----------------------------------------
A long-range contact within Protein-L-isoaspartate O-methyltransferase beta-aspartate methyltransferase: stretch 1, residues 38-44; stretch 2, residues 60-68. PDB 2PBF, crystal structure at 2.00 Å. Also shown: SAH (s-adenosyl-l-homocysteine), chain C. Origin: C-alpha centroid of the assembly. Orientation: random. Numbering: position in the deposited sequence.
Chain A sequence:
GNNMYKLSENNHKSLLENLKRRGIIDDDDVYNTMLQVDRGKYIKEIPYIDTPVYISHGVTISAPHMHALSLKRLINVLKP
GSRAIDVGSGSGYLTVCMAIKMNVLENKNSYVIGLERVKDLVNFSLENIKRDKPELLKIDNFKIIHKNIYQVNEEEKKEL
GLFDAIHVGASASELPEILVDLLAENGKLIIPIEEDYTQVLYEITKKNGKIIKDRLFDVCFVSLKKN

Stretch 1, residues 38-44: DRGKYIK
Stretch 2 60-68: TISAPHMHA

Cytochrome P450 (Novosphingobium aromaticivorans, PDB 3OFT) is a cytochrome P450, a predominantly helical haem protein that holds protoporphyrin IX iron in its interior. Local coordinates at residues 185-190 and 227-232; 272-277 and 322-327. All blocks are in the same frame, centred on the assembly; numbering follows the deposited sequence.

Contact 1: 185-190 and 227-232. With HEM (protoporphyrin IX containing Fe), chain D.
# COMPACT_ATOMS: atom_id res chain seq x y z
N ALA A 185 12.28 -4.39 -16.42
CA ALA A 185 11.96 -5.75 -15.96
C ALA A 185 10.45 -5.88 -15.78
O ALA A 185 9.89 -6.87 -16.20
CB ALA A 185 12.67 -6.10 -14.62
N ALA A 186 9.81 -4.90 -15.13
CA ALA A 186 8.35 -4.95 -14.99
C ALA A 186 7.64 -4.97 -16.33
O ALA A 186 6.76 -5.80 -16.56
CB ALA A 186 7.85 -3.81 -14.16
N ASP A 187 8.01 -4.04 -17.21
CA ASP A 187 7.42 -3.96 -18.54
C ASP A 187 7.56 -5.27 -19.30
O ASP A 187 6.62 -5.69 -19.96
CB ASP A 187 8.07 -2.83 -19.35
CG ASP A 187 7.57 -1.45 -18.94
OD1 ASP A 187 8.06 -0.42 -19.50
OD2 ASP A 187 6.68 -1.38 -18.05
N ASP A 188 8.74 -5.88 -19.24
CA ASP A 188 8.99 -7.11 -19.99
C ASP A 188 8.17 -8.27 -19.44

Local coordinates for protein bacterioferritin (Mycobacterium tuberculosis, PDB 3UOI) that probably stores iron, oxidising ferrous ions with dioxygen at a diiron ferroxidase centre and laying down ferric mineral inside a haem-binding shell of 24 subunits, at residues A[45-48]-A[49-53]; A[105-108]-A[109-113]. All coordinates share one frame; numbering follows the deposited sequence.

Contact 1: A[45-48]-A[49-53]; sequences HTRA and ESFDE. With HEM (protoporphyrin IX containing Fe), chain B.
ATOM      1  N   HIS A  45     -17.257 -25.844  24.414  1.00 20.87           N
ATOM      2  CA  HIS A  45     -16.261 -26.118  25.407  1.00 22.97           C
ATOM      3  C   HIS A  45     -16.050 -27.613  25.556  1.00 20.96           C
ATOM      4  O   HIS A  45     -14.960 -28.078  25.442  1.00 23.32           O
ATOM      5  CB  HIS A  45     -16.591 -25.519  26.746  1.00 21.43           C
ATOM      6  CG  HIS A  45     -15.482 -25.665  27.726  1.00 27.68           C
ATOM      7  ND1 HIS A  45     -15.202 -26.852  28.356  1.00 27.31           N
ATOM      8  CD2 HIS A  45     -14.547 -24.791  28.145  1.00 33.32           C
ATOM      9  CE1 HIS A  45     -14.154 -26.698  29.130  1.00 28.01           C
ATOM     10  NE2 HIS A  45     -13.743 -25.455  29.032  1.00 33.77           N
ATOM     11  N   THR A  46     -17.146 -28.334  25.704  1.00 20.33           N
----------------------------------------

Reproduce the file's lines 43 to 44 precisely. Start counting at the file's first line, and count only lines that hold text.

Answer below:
ATOM     10  NE2 HIS A  45     -13.743 -25.455  29.032  1.00 33.77           N
ATOM     11  N   THR A  46     -17.146 -28.334  25.704  1.00 20.33           N